The Queen of the Damned is strikingly different in both form and substance from the first two books of The Vampire Chronicles. Several new characters are introduced, a number of truly old vampires we have only heard of up until now become part of the action, and the story is woven together into a mosaic much more wide in scope from what has come before. This is essentially Lestat's book, but he is not really the focus of the tale; while he narrates his own role in events, much of the book is written in the third person. This, plus the addition of so many new characters and the truly elaborate scope that is covered, makes this novel much less cohesive than the first-person narratives of the first two books. The action is spread out over six thousand years from one end of the world to the other, with a lot of mythology and pondering taking the place of the thrilling, energetic action of the earlier novels.
The book begins a week or two before Lestat's legendary rock concert and the ensuing mayhem that erupted outside the auditorium on that night. We follow the paths of other vampires in the days prior to this, including Armand and Daniel, the young man from Interview With the Vampire. We also learn that the immolation of vampires that Lestat, Louis, and Gabrielle saw that night had actually begun several days earlier, as a number of covens were destroyed by Akasha, the newly awakened Queen of the Damned. After the story of her awakening is told, the book takes on a somewhat mystical air. Almost all vampires are dreaming of two red-headed young women preparing to feast upon their dead mother, only to be taken prisoner by soldiers while their village is destroyed around them.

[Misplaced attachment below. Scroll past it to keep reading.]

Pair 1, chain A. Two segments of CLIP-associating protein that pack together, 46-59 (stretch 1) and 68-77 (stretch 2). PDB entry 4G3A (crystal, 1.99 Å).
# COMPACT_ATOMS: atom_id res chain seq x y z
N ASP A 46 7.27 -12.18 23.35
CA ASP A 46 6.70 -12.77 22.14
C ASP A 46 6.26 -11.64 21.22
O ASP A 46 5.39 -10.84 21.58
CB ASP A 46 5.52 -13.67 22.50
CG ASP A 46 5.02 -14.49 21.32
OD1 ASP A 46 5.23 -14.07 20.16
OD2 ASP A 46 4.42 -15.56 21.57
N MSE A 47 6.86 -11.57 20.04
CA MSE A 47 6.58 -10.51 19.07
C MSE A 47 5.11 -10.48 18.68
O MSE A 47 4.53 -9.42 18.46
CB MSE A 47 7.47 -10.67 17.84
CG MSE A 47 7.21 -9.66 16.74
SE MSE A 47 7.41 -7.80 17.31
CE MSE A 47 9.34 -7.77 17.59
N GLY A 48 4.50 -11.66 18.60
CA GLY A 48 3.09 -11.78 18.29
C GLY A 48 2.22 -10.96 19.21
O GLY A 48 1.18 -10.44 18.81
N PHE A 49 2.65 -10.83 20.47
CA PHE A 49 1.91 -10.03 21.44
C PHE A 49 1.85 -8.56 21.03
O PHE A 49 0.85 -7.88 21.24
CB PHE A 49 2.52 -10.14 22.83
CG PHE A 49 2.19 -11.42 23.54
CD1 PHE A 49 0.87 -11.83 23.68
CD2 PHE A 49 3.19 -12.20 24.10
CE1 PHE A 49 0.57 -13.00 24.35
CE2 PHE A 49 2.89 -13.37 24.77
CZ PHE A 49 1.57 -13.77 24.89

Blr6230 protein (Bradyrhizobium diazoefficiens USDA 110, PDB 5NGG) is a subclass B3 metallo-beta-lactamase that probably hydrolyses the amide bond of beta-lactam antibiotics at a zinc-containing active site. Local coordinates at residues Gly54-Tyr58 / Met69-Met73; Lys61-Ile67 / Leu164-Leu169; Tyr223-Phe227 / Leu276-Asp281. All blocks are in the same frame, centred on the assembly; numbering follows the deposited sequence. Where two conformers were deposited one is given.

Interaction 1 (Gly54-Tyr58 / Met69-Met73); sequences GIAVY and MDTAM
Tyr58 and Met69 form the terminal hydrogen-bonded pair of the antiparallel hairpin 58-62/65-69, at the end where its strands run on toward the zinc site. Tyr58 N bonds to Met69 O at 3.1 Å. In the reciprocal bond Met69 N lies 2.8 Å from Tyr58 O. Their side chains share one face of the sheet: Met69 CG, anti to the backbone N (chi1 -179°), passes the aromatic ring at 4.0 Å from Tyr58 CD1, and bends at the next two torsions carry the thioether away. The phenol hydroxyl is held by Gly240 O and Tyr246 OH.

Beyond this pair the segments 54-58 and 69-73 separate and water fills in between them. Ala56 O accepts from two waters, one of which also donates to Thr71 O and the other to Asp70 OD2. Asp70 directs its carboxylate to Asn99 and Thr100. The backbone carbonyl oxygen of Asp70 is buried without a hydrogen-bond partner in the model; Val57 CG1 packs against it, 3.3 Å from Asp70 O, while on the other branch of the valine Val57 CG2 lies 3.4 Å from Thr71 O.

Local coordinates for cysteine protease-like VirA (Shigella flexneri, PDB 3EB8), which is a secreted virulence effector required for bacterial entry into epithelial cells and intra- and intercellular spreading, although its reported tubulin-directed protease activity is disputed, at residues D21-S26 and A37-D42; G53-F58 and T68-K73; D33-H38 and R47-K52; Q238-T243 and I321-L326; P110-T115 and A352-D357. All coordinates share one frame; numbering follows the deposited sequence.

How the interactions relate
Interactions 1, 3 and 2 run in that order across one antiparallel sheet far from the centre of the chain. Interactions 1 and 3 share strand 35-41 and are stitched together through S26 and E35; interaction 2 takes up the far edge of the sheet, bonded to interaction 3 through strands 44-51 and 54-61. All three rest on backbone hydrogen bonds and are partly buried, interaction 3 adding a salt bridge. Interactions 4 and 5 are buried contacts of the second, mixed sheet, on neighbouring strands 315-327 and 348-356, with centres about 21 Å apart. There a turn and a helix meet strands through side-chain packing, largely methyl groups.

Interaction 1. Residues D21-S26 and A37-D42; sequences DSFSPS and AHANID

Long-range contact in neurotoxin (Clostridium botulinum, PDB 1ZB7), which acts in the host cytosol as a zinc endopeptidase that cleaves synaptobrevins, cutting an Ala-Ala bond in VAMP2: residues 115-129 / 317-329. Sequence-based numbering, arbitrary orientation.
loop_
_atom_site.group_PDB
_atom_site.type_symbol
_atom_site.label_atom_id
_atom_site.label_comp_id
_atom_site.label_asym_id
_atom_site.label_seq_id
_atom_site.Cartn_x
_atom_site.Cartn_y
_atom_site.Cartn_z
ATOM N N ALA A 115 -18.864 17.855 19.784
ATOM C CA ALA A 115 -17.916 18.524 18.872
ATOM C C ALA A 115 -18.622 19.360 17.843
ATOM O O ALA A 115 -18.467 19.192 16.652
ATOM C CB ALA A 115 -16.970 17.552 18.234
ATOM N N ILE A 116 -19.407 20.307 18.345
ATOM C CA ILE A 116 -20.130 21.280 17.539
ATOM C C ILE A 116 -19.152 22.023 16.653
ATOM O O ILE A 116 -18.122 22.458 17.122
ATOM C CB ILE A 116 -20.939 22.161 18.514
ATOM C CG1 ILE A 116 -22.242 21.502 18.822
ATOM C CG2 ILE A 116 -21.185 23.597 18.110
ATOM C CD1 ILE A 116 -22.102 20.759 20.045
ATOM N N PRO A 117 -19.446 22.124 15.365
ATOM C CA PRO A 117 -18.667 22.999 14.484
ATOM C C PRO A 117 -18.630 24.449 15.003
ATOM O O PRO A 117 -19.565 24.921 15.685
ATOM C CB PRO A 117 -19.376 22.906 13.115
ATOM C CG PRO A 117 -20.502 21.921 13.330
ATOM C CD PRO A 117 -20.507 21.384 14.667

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By A Customer on 21 Sept. 2000
Format: Paperback
The Queen of the Damned should ideally be read after the first two volumes of the vampire chronicles. In my opinion this book is the best of the series. Anne Rice takes a number of different plot threads and weaves them together leading to an exciting and memorable climax. Everyone who reads this book finds a character they can relate to as Rice makes her characters more realistic by having fears and faults just like the rest of us. I would recommend this book to everyone but especially to history fans and those interested in ancient Egypt. Go read it now!
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By A Customer on 4 Feb. 2002
Format: Paperback
I only watched Interview with a vampire because I find Brad Pitt & Tom Curise very lovely, but I was amazed by the depth of Lestat, Louis & Claudia. I went out and bought the book striaght away, and now I've read all up to Blood and Gold, but The Queen Of The Damned is by far the best. What really does it for me is how well formed the characters are. I feel as if Lestat is now a close friend of mine, the plot is also amazing taking the reader from one extreme to another. This book a long with the others are by far the best books I've ever read, and I've read a lot! I wouldn't advise you to buy THIS book, I'd advise you to by the box set containing the first four. Even if you think that fairy tales about vampires aren't for you still give it a read because it deals a whole range of interesting and exciting issues. I am waiting desperatly for the follow up to Blood & Gold, as I am dying to know where my sweet Lestat will take me next.